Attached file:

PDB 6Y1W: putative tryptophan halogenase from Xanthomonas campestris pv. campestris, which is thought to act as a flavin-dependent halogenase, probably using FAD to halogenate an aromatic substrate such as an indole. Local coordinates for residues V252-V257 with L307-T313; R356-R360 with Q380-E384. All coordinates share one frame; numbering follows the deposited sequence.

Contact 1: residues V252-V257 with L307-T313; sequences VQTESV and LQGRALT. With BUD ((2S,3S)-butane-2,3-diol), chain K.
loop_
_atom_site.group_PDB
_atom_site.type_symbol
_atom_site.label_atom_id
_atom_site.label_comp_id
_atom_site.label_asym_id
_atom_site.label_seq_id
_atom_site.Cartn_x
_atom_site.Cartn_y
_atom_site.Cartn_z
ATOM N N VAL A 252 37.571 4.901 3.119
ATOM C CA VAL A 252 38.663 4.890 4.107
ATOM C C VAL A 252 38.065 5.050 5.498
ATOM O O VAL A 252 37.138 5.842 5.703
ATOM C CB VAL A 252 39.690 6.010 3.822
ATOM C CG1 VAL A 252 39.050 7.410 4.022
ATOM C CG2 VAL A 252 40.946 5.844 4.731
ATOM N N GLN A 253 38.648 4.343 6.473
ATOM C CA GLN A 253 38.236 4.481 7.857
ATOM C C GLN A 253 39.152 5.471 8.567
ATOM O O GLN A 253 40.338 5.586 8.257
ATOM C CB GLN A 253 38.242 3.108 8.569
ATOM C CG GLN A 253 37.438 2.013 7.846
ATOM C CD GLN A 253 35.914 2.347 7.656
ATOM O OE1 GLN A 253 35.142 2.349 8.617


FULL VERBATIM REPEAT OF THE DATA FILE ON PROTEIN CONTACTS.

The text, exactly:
PDB 6Y1W: putative tryptophan halogenase from Xanthomonas campestris pv. campestris, which is thought to act as a flavin-dependent halogenase, probably using FAD to halogenate an aromatic substrate such as an indole. Local coordinates for residues V252-V257 with L307-T313; R356-R360 with Q380-E384. All coordinates share one frame; numbering follows the deposited sequence.

Contact 1: residues V252-V257 with L307-T313; sequences VQTESV and LQGRALT. With BUD ((2S,3S)-butane-2,3-diol), chain K.
loop_
_atom_site.group_PDB
_atom_site.type_symbol
_atom_site.label_atom_id
_atom_site.label_comp_id
_atom_site.label_asym_id
_atom_site.label_seq_id
_atom_site.Cartn_x
_atom_site.Cartn_y
_atom_site.Cartn_z
ATOM N N VAL A 252 37.571 4.901 3.119
ATOM C CA VAL A 252 38.663 4.890 4.107
ATOM C C VAL A 252 38.065 5.050 5.498
ATOM O O VAL A 252 37.138 5.842 5.703
ATOM C CB VAL A 252 39.690 6.010 3.822
ATOM C CG1 VAL A 252 39.050 7.410 4.022
ATOM C CG2 VAL A 252 40.946 5.844 4.731
ATOM N N GLN A 253 38.648 4.343 6.473
ATOM C CA GLN A 253 38.236 4.481 7.857
ATOM C C GLN A 253 39.152 5.471 8.567
ATOM O O GLN A 253 40.338 5.586 8.257
ATOM C CB GLN A 253 38.242 3.108 8.569
ATOM C CG GLN A 253 37.438 2.013 7.846
ATOM C CD GLN A 253 35.914 2.347 7.656
ATOM O OE1 GLN A 253 35.142 2.349 8.617